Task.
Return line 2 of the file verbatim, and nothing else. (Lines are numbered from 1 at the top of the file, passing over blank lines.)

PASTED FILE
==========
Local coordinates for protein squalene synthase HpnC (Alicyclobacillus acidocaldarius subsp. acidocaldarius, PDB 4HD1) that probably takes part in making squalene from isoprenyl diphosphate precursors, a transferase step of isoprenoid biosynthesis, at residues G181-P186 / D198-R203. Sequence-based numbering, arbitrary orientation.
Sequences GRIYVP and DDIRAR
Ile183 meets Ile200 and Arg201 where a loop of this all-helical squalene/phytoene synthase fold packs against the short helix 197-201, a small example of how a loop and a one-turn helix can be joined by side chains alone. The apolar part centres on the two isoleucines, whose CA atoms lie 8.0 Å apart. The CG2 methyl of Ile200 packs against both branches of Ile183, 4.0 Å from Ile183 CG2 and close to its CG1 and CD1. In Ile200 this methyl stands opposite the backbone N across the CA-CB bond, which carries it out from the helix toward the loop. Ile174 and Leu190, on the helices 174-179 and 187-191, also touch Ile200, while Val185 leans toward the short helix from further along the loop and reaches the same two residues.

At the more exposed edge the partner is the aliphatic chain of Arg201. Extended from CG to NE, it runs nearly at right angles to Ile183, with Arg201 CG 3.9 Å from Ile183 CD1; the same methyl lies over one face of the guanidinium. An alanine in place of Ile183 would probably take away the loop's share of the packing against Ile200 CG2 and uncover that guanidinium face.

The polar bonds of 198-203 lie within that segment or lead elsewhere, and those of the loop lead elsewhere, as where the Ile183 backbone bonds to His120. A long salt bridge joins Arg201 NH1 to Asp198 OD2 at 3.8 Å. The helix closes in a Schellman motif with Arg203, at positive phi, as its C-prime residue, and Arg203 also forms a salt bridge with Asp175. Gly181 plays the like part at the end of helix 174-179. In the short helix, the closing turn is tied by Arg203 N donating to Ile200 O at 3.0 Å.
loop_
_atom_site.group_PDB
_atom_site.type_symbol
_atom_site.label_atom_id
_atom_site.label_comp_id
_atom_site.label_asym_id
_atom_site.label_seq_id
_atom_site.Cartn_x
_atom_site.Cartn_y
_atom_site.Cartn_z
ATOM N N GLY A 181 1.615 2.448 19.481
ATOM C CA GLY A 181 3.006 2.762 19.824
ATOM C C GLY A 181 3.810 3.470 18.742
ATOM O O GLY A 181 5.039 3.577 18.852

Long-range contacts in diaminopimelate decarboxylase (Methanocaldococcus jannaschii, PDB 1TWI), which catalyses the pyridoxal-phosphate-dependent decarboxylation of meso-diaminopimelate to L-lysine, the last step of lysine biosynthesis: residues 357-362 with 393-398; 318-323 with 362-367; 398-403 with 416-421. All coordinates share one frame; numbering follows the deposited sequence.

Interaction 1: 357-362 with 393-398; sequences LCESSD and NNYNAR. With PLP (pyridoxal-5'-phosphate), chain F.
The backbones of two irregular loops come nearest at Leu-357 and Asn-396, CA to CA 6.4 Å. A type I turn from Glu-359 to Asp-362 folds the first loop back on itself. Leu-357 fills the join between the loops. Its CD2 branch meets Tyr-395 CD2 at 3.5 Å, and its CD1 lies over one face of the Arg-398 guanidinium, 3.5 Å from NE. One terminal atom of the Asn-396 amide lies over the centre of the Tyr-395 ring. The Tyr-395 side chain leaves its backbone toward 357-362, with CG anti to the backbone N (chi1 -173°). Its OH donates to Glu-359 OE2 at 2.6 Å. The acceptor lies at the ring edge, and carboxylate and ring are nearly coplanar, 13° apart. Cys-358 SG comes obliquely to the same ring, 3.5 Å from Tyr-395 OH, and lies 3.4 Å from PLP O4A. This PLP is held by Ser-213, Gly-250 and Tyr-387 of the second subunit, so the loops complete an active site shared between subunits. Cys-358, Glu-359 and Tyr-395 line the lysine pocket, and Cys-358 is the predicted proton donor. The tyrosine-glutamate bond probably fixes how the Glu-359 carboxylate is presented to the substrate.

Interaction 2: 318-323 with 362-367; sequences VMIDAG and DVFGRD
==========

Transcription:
Sequences GRIYVP and DDIRAR